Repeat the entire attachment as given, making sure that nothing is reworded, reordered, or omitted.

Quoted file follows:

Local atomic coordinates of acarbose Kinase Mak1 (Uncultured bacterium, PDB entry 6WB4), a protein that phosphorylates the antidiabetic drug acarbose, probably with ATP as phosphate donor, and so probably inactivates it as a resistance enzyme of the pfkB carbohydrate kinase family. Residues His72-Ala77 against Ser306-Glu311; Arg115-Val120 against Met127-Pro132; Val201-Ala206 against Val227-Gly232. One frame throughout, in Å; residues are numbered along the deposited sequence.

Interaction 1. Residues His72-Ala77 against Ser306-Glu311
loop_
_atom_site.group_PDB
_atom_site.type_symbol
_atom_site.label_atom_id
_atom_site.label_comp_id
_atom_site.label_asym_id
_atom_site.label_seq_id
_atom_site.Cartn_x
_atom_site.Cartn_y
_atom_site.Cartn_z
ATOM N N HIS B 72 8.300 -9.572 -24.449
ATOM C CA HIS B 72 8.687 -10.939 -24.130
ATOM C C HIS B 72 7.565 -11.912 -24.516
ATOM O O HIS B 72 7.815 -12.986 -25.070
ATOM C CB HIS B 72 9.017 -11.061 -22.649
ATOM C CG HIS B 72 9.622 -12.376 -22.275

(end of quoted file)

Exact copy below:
Local atomic coordinates of acarbose Kinase Mak1 (Uncultured bacterium, PDB entry 6WB4), a protein that phosphorylates the antidiabetic drug acarbose, probably with ATP as phosphate donor, and so probably inactivates it as a resistance enzyme of the pfkB carbohydrate kinase family. Residues His72-Ala77 against Ser306-Glu311; Arg115-Val120 against Met127-Pro132; Val201-Ala206 against Val227-Gly232. One frame throughout, in Å; residues are numbered along the deposited sequence.

Interaction 1. Residues His72-Ala77 against Ser306-Glu311
loop_
_atom_site.group_PDB
_atom_site.type_symbol
_atom_site.label_atom_id
_atom_site.label_comp_id
_atom_site.label_asym_id
_atom_site.label_seq_id
_atom_site.Cartn_x
_atom_site.Cartn_y
_atom_site.Cartn_z
ATOM N N HIS B 72 8.300 -9.572 -24.449
ATOM C CA HIS B 72 8.687 -10.939 -24.130
ATOM C C HIS B 72 7.565 -11.912 -24.516
ATOM O O HIS B 72 7.815 -12.986 -25.070
ATOM C CB HIS B 72 9.017 -11.061 -22.649
ATOM C CG HIS B 72 9.622 -12.376 -22.275